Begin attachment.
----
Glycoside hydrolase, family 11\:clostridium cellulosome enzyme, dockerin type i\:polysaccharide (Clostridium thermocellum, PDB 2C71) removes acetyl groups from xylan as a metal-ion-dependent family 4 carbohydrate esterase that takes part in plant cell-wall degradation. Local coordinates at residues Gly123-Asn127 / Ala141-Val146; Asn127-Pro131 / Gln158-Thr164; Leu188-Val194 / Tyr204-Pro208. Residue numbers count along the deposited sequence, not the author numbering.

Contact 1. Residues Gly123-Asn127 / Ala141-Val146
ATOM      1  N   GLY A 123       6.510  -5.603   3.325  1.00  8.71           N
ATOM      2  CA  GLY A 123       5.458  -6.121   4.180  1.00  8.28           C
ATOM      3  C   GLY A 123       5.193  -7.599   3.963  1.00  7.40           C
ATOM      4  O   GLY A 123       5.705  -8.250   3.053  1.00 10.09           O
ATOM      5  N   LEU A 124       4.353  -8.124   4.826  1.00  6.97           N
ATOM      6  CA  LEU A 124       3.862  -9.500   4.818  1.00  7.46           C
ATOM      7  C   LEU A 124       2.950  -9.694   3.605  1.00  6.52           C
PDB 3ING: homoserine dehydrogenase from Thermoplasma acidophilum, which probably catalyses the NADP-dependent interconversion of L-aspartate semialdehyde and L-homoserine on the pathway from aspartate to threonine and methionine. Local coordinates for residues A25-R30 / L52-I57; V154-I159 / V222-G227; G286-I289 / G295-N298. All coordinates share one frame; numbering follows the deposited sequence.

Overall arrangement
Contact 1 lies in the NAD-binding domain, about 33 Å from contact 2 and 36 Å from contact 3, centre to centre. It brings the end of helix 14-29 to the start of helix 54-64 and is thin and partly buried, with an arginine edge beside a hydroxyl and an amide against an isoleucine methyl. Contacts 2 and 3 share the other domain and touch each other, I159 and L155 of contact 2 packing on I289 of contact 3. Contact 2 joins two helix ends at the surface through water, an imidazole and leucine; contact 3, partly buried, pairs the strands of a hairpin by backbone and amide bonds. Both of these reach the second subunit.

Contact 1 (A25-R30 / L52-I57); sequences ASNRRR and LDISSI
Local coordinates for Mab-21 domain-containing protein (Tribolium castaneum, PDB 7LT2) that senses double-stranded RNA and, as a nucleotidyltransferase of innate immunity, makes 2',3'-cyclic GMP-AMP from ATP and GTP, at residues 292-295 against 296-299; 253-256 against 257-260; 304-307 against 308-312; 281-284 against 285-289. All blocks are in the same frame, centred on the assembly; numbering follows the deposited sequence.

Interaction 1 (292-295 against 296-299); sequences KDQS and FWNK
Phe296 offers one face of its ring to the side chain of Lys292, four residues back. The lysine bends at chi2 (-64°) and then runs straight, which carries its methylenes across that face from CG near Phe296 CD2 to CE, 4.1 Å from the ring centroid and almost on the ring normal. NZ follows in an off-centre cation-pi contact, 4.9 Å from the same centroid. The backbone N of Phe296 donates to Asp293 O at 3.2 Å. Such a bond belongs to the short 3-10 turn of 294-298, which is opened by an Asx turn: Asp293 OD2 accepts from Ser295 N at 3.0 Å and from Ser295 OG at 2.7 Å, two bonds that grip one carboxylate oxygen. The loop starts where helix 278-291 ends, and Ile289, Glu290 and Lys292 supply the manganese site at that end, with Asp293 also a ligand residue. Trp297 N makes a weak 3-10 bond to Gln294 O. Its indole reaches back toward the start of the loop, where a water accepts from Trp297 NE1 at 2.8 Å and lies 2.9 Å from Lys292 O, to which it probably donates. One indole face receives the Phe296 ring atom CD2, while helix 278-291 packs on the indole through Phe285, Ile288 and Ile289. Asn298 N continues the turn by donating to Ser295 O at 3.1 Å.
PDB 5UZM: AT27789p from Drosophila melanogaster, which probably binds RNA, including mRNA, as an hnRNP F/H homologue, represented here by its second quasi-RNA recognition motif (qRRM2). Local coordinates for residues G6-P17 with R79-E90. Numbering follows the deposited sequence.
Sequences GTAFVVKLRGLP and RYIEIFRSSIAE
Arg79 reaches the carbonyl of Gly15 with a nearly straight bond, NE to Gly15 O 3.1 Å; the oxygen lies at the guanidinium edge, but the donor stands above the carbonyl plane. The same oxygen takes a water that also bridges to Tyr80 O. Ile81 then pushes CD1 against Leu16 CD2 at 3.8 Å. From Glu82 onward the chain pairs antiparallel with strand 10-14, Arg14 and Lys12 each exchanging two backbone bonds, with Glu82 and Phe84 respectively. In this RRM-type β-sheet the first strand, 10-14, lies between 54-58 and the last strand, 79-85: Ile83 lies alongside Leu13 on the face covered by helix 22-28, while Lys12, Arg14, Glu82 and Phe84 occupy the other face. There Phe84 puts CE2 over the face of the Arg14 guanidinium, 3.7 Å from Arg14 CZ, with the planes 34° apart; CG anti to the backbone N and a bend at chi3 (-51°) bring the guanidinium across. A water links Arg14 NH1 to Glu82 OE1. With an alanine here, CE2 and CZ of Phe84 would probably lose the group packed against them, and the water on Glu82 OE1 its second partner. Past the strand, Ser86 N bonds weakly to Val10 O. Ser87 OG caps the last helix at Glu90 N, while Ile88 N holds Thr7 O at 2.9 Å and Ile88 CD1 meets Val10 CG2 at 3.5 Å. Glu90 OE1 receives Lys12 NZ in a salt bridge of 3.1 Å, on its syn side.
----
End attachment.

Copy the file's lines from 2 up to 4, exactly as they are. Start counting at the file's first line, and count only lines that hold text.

Contact 1. Residues Gly123-Asn127 / Ala141-Val146
ATOM      1  N   GLY A 123       6.510  -5.603   3.325  1.00  8.71           N
ATOM      2  CA  GLY A 123       5.458  -6.121   4.180  1.00  8.28           C